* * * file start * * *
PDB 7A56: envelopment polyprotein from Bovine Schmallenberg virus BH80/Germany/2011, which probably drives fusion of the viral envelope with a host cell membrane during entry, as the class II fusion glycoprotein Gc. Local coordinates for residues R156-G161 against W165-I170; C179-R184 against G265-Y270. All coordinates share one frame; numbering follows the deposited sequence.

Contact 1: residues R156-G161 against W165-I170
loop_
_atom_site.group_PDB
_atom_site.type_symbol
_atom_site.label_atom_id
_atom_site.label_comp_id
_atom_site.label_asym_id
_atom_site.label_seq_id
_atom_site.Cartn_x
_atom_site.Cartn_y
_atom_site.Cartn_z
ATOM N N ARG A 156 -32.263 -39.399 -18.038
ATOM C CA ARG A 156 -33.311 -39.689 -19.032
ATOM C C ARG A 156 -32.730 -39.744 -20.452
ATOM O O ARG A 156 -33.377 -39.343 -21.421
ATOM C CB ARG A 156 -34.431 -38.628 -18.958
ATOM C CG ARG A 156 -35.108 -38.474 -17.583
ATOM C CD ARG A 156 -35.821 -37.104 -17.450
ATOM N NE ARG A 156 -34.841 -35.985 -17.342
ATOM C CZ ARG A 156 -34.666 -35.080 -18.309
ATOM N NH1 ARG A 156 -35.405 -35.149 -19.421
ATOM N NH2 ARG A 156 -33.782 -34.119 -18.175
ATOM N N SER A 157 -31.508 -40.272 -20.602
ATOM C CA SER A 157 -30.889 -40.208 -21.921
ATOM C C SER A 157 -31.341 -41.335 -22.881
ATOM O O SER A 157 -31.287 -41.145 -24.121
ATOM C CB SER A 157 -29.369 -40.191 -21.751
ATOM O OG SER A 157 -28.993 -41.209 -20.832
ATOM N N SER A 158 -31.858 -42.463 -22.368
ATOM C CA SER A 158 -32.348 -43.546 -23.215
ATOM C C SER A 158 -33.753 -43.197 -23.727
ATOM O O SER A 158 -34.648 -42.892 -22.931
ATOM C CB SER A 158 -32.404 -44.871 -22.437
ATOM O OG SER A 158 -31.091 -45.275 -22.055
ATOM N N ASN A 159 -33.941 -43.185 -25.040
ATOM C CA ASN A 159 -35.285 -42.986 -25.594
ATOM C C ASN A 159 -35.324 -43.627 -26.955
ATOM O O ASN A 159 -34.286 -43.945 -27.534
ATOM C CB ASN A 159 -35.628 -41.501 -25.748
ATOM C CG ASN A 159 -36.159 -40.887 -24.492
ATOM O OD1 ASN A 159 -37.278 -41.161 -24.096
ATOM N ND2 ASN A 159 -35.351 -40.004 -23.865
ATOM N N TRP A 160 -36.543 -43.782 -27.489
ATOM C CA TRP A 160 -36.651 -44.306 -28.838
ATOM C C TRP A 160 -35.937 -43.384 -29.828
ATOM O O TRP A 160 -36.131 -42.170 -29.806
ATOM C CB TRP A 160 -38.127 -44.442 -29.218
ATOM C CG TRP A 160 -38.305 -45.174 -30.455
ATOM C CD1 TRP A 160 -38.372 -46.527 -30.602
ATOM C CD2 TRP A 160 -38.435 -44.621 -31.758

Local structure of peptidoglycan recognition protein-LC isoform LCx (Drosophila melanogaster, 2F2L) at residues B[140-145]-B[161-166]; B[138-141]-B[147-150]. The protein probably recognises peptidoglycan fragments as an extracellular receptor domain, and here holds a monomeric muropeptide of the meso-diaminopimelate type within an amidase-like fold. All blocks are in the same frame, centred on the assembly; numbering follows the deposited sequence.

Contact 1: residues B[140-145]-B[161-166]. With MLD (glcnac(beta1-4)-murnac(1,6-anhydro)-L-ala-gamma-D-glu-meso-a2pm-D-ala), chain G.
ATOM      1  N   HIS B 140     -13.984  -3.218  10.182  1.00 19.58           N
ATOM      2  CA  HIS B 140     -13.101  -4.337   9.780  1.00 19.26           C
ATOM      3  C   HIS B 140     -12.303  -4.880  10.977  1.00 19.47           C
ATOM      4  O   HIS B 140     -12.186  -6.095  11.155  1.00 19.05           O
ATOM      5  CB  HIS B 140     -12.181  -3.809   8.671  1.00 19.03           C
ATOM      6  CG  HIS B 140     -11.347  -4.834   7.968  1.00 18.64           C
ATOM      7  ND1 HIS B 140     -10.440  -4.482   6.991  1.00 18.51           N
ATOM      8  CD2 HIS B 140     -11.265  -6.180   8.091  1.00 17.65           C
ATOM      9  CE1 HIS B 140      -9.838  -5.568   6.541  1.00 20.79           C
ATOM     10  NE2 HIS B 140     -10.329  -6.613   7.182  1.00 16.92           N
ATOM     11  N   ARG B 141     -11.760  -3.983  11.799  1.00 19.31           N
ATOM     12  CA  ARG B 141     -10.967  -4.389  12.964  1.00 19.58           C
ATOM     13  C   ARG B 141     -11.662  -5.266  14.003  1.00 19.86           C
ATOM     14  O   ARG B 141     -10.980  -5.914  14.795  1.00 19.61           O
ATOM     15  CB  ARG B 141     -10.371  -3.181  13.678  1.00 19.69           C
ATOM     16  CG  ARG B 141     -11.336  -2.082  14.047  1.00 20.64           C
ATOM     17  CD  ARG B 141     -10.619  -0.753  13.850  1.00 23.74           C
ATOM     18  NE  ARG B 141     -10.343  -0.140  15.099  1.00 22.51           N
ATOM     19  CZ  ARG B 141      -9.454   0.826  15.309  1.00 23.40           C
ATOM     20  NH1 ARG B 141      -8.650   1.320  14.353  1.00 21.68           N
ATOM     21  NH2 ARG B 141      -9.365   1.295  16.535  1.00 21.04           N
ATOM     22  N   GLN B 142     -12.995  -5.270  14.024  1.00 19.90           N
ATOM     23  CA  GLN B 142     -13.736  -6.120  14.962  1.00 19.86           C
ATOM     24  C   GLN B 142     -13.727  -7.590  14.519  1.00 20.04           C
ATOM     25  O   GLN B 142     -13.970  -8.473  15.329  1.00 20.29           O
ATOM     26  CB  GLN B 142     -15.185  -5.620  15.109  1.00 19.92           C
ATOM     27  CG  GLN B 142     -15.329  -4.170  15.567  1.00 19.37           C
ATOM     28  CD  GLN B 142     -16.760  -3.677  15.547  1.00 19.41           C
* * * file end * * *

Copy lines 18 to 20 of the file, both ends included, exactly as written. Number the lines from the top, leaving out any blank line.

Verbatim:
ATOM C CG ARG A 156 -35.108 -38.474 -17.583
ATOM C CD ARG A 156 -35.821 -37.104 -17.450
ATOM N NE ARG A 156 -34.841 -35.985 -17.342